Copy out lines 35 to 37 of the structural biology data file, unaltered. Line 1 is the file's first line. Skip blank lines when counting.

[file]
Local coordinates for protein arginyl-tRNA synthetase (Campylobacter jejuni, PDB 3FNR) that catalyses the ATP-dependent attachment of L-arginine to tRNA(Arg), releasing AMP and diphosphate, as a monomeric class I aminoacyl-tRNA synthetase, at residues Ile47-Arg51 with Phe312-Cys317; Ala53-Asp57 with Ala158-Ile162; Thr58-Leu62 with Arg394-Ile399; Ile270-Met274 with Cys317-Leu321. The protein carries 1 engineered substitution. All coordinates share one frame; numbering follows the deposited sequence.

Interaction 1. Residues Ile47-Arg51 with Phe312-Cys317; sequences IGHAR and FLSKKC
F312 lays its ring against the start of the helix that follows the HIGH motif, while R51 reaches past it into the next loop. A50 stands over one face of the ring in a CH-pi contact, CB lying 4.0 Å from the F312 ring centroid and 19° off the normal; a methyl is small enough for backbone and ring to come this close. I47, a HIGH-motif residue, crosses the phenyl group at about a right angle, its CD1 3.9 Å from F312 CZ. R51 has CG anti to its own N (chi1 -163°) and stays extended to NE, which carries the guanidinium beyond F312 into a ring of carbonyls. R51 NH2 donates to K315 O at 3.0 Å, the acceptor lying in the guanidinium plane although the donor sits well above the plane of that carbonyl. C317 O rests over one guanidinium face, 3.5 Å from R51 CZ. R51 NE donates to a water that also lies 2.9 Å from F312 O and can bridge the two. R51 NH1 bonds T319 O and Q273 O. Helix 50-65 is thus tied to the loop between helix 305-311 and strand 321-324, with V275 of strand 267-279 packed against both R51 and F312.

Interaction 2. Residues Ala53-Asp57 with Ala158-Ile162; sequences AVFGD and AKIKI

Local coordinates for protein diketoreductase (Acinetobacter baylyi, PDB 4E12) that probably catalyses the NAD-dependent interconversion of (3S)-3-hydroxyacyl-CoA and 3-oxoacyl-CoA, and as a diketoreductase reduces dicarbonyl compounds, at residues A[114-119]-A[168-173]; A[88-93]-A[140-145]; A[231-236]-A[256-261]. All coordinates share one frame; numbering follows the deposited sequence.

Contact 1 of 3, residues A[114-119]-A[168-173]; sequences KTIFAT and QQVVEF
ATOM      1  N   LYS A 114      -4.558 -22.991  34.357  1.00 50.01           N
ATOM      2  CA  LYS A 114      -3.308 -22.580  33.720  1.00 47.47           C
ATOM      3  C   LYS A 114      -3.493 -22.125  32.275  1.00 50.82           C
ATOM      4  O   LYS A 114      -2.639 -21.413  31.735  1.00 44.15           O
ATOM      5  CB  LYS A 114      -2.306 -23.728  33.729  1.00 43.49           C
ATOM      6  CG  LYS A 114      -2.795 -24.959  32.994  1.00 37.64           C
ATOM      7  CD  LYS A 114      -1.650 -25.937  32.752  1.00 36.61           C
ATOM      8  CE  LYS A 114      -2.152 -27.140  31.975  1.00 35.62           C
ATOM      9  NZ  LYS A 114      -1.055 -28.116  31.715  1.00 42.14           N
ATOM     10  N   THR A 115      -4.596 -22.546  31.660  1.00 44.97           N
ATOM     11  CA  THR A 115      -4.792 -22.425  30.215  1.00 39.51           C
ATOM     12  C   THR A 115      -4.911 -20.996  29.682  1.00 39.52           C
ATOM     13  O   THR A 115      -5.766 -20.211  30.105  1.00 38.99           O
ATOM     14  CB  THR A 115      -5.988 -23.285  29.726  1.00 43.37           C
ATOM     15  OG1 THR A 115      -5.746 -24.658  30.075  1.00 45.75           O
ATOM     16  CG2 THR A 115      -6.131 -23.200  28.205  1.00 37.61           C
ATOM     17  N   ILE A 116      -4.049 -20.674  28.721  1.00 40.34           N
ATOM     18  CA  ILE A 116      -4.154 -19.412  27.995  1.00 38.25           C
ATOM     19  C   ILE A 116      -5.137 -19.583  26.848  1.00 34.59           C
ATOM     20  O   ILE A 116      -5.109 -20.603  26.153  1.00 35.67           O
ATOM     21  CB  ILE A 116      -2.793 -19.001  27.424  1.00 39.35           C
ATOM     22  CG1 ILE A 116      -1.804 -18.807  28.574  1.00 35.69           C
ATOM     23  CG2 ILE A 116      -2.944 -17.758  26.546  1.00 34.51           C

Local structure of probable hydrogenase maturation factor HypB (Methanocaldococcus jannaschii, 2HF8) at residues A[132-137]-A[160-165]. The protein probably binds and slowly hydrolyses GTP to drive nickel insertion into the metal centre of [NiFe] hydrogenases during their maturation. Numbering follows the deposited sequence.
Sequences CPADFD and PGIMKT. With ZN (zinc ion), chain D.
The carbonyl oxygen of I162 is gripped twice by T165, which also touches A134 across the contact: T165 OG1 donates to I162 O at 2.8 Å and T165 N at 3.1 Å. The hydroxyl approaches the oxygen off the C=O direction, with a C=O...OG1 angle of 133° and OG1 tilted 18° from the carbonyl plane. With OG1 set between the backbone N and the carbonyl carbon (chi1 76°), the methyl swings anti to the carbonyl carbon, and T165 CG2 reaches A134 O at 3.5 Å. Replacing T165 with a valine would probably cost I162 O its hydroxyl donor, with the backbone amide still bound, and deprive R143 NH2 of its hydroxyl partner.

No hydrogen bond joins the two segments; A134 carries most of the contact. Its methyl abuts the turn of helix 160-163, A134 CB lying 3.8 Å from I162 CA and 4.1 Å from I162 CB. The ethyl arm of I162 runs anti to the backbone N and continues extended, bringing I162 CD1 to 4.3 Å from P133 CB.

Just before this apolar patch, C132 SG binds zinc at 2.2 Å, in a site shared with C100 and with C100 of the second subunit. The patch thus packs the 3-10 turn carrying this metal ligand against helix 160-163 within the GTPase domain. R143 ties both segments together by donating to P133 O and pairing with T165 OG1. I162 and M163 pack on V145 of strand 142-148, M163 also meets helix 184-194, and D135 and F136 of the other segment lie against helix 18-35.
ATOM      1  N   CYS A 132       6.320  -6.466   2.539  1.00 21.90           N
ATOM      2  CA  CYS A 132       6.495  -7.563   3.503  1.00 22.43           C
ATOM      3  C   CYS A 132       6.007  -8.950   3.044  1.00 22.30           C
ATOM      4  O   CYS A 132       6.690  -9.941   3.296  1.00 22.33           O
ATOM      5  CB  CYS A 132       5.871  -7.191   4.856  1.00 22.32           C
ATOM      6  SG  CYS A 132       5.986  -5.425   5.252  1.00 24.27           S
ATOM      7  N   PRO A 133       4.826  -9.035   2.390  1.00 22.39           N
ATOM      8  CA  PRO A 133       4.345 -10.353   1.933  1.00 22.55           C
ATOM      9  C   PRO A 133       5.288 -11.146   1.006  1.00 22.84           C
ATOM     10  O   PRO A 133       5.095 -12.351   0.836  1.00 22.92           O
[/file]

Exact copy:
ATOM      1  N   CYS A 132       6.320  -6.466   2.539  1.00 21.90           N
ATOM      2  CA  CYS A 132       6.495  -7.563   3.503  1.00 22.43           C
ATOM      3  C   CYS A 132       6.007  -8.950   3.044  1.00 22.30           C